Dr. Manoj Jain, an infectious-disease specialist in Memphis and adjunct assistant professor at the Rollins School of Public Health at Emory University in Atlanta, published a column in the Washington Post, “More rules are needed to curb drug firms’ attempts to influence physicians.“
He starts off describing being recruited by a drug company as a “thought leader” and being added to the company’s speaker’s bureau.
“But for me, something changed five years ago. One drug representative, a tall fellow with blond hair carrying an open laptop, politely but pointedly asked why I wasn’t prescribing his company’s HIV medicine. He was hinting that he knew what prescriptions I wrote. (I was unaware that drug reps can access doctors’ weekly prescribing patterns through a purchasable database.)
For a second, I felt a little guilty about not ordering his product. But then I felt violated and manipulated. I asked him to leave my office and not come back. That afternoon I told my secretary to cancel all appointments with drug reps and not to schedule any more.
I am not alone in thinking this way. Columbia University researchers who studied the issue of conflict of interest between marketing and patient care concluded in 2007 that “only the prohibition of [doctor-rep] interactions will be effective” in reducing it.
My decision came with a price. I no longer have access to the free sample medications that I once gave to my low-income patients. Also, I am not updated as I had been on new medications or talks sponsored by drug companies. A year ago, when a pulmonologist asked me about a new copycat antifungal medication, I felt embarrassed. I knew little about the drug. A drug rep had visited him and not me.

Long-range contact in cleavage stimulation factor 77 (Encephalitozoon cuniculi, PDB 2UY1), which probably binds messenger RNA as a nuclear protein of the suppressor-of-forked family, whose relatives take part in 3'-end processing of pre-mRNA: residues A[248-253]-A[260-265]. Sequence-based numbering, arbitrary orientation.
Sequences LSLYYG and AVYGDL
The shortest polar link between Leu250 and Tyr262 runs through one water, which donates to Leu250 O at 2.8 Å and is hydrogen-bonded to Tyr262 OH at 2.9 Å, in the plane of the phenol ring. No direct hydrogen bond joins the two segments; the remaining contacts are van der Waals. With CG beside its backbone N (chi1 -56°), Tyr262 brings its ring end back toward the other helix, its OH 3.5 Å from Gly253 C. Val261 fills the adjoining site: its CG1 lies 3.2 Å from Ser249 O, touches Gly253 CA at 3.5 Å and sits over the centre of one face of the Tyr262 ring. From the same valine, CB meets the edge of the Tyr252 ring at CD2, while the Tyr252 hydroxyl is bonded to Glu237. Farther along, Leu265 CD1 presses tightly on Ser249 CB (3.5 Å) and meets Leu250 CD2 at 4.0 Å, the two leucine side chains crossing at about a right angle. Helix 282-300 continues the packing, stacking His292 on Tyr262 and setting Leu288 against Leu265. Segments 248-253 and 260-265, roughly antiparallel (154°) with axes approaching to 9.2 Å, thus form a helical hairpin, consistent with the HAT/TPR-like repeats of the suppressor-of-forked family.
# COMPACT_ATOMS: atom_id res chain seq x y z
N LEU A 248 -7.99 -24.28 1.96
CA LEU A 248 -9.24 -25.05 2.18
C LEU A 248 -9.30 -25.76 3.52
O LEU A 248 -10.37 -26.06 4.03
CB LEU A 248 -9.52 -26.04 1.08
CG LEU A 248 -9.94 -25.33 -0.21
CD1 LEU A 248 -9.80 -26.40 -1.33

With thousands of journal articles published each year, and with new drugs and new indications for old drugs regularly being approved by the Food and Drug Administration, it’s impossible for a busy practitioner to keep up. Doctors often rely on drug reps to filter information, which can pose its own problems.
The drug industry’s relationship with doctors needs transparency, regulation, enforcement and professionalism. … Under the health-care overhaul, a government Web site will list all doctors who take money from a pharmaceutical company beginning in 2013.
We also need regulations and enforcement to bar doctors from taking excessive and inappropriate gifts and speaker fees.
Lastly, doctors need to seek inner guidance from their sense of professionalism. No matter the source of undue pressure – the pharmaceutical industry, insurance companies or the government – physicians need to remain true to the best interests of their patients.”